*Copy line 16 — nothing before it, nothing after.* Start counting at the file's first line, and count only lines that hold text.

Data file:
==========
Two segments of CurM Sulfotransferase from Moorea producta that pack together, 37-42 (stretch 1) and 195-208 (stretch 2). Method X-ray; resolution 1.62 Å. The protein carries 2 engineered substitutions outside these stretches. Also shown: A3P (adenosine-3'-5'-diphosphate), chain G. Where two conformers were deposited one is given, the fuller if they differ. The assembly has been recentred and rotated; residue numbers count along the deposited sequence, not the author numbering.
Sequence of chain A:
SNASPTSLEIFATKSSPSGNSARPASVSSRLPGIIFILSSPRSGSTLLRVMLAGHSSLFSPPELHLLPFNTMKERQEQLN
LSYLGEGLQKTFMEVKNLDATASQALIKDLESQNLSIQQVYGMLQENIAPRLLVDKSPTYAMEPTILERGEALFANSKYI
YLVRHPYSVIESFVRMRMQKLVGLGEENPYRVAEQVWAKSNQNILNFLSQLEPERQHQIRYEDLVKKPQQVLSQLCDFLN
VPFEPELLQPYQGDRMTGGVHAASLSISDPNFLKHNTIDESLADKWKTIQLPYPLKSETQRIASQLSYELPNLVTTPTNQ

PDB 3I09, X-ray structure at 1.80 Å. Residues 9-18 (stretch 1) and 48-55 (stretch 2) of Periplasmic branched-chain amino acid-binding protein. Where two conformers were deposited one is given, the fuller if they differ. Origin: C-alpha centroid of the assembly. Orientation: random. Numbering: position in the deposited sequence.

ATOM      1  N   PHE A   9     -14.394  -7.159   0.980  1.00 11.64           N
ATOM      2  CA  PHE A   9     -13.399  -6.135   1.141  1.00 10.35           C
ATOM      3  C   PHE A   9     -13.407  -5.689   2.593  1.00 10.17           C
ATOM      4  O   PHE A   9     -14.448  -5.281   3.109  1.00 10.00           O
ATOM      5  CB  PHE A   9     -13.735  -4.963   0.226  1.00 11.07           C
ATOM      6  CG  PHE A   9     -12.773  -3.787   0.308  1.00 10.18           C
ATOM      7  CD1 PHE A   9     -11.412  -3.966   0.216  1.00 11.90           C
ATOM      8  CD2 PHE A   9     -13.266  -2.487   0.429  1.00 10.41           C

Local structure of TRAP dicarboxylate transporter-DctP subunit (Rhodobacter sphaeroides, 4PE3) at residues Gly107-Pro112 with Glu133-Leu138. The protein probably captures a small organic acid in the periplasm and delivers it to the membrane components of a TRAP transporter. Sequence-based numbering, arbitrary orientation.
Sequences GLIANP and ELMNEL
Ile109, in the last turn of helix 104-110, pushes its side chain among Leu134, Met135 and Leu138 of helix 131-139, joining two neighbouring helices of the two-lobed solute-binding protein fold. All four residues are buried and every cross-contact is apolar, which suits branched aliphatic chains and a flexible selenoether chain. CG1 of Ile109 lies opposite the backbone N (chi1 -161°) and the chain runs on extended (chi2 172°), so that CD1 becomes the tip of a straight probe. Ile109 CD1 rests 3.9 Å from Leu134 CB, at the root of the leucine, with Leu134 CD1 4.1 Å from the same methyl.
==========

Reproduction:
Local structure of TRAP dicarboxylate transporter-DctP subunit (Rhodobacter sphaeroides, 4PE3) at residues Gly107-Pro112 with Glu133-Leu138. The protein probably captures a small organic acid in the periplasm and delivers it to the membrane components of a TRAP transporter. Sequence-based numbering, arbitrary orientation.